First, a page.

Sue taught enthusiastically and intensely until her 2011 retirement with the only expectation for accolades being the success of her students. Her many protégés over the years fervently credit her for being the turning point in their lives and are now making positive contributions to society as engineers, doctors, lawyers, educators, philanthropists, police officers, fire fighters, servicemen and women, well-known athletes, actors, and musicians, community leaders and business owners. Many of them return to the Center to donate their time and resources.
Now under the leadership of her youngest son Owen, the Sue Duncan Children’s Center continues to thrive and remains grounded in the grassroots, hands-on approach established by its founder. In response to the growing demand for its services in recent years, the Center opened an additional campus on the south side in 2012 for the first time in its history to serve the Woodlawn community, and plans are underway for a third campus in Englewood. Its original campus location remains in the Oakland area. Each site remains consistent with the Center’s historically high standard for excellence and to this day, there are few, if any, non-religious programs in the country that operate on such a personal level with each child, and share the level of results using minimal resources. 100% of attendees show measurable progress with their grades, test scores, behavior, self-esteem, and planning for the future.
Sue Duncan’s educational background includes a B.A. in English from Smith College in 1955 and an M.A. in English from University of Wisconsin in 1957. Originally from Winchester, Massachusetts, she became a resident of Chicago in 1959. Sue taught high school English for two years in Cleveland, and one year at City Colleges of Chicago before putting her heart and soul into running the children’s center. Her three children all share her passion for keeping educational resources at the forefront of social advancement. Her eldest son Arne currently serves as the U.S. Secretary of Education; her daughter Sarah is co-director of the Network for College Success at the University of Chicago; and her youngest son Owen is her successor at the Sue Duncan Children’s Center. Sue was married to the late Dr. Starkey Duncan, Jr., professor of psychology at the University of Chicago.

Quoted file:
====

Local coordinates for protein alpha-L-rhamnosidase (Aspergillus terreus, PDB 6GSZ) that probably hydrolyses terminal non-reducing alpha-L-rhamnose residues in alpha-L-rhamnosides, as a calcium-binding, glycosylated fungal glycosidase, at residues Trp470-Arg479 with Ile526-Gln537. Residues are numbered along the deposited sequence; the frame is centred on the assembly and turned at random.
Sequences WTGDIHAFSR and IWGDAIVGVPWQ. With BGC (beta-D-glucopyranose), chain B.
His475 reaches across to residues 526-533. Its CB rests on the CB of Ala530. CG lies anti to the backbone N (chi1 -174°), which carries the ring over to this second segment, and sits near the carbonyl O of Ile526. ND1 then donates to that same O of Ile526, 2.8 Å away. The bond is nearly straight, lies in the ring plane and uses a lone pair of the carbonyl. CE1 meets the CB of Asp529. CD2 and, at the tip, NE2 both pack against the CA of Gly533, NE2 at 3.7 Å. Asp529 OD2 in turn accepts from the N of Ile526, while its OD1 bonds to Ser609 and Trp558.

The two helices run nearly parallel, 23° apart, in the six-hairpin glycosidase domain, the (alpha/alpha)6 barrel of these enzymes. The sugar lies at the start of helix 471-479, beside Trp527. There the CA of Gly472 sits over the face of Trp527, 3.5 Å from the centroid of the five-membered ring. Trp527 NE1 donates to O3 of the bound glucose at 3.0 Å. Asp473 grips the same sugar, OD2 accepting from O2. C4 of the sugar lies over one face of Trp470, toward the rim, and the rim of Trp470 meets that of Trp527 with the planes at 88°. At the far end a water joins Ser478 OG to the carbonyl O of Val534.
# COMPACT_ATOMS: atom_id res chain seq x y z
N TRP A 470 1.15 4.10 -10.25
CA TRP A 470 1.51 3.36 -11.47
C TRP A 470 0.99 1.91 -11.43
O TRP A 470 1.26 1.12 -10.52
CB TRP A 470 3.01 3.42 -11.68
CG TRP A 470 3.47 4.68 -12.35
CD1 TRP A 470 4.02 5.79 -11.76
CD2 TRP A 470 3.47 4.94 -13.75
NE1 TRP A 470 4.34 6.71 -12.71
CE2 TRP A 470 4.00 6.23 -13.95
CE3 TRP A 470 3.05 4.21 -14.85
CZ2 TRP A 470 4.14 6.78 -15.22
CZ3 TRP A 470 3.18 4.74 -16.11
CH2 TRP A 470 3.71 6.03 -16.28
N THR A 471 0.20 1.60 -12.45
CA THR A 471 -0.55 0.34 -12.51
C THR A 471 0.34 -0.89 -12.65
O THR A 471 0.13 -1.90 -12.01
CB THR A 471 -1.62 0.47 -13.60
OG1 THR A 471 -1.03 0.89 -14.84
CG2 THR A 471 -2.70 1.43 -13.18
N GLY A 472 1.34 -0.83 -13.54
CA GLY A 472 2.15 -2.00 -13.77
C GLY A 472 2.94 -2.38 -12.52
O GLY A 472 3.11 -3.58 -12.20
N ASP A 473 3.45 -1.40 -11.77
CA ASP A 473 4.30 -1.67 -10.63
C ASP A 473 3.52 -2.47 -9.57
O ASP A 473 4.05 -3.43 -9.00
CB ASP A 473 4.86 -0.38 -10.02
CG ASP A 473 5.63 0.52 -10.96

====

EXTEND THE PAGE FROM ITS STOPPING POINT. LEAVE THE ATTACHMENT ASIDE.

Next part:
Even in her retirement, and despite some memory loss, Sue can be found at the Center passing out gifts to children during the holidays. She still does not hesitate to make each moment a teachable one, reminding each child of the importance of giving. Now approaching her 80th birthday, using every opportunity to educate a child in her presence continues to be her life’s work and legacy. When asked about the challenges and rewards of a life-time of educating children, Sue responded:
“I never met a child I couldn’t teach.”